Alliance wants malnutrition on the EU agenda

By Jess Halliday

- Last updated on GMT

Related tags Malnutrition Nutrition

Malnutrition is not usually associated with the prosperous west,
but according to the European Nutrition for Health Alliance (ENHA),
which is lobbying for public health action at EU level, more than
50m Europeans are at risk.

The multi-disciplinary alliance comprising stakeholders from health care professions, patient groups, non-governmental organisations, governments and industry says that 46 per cent of patients are found to be malnourished on admission to hospital.

The scope of ENHA's campaign covers the general population, but the largest target group is the over-60s; one third of older people are thought to suffer from malnutrition, which is described as "an imbalance of energy, protein, and other nutrients that causes measurable adverse effects on tissue and body form and function, as well as on clinical outcomes".

At a one-day conference in Brussels yesterday, the alliance presented information on the topic to policy makers and stakeholders, and discussed steps to put the issue on public health policies and ageing programmes.

"Malnutrition is not on the political agenda in any of the 25 countries of the EU nor in Brussels,"​ said president Professor Jean-Pierre Baeyens. He called age- and disease-related malnutrition a "forgotten facet of poor nutrition"​, which places financial burden on health care systems across the continent. In the UK alone, the cost of malnutrition to the state has been estimated to be in the region of €10.5bn.

ENHA spokesperson Frank de Man told NutraIngredients that malnutrition is a complementary issue to obesity, the latter being brought about by a nutritionally imbalanced diet. Obesity gets more public health attention as a stand-alone problem - and indeed has been the focus of high-profile action in which food industry has been involved. But malnutrition, said De Man, is a bigger problem in terms of public health and money.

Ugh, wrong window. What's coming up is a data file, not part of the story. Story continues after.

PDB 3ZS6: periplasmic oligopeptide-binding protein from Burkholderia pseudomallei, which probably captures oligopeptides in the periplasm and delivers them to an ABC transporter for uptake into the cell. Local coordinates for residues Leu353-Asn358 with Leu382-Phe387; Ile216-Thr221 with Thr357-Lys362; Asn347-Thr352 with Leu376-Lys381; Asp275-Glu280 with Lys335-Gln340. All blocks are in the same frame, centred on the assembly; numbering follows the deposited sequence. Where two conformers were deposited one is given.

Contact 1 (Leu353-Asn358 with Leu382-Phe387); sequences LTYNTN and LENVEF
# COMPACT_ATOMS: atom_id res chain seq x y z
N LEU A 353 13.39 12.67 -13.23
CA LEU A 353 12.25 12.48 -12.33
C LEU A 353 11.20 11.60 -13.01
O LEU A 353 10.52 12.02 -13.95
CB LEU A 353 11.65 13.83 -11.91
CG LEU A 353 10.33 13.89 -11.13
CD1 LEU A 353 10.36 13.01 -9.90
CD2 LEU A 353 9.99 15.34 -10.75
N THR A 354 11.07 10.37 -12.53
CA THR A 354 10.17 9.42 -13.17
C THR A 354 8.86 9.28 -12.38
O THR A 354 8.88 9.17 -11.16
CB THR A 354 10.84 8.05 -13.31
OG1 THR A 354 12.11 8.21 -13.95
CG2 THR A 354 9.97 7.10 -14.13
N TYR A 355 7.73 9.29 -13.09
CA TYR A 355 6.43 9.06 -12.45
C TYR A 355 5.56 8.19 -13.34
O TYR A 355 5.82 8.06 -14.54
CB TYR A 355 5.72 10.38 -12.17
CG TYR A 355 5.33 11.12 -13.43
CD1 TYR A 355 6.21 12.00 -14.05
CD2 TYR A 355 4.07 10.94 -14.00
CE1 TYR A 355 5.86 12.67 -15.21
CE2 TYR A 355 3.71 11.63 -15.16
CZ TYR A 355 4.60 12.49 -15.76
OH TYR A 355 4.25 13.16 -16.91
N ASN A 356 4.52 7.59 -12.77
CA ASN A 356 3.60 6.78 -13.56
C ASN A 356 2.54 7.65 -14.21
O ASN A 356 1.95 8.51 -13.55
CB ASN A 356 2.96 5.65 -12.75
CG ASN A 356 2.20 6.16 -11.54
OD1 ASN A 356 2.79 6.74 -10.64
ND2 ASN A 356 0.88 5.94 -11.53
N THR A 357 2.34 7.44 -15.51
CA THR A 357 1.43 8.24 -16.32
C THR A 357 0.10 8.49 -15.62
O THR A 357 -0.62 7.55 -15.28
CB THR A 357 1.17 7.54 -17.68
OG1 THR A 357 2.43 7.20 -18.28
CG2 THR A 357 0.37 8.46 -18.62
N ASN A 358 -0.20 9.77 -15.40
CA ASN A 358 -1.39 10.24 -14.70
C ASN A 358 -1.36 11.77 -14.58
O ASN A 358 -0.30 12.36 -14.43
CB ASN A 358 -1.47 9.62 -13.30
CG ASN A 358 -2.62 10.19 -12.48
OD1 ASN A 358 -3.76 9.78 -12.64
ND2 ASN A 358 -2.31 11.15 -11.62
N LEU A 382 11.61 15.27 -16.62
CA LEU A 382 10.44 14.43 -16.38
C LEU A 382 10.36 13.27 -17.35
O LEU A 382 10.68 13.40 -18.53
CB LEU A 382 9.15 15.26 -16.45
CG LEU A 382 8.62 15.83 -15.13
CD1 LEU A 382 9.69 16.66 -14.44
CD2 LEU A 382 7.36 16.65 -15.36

"Like obesity, which leads to an increased risk of heart disease, diabetes and some forms of cancer, malnutrition is an issue that could be dealt with from a disease management point of view."

ENHA would like to see nutrition positioned as part of the care pathway, which would increase the effectiveness of care delivery - not to mention save money for insurers.

"Would like to encourage people to live alone for as long as possible, but they may need some coaching and information,"​ said De Man. Education could come from a variety of sources, including GPs, nurses, dieticians, and the food industry.

He stressed that screening for malnutrition is also important. ENHA says that malnutrition is underdiagnosed and under treated, both in hospitals and nursing homes and in the community.

"Many people think they have no problem, but they are at an increased risk and may have longer stays in hospital if they are not well fed,"​ said De Man.

He added that the food and nutrition industries have been very supportive of the conference, having a commercial stake and playing a role in the development and positioning of nutritional products. Industry stakeholders include Numico and Nestle.

A full report of the conference will be published early next year, together with an action plan for 2007-8.

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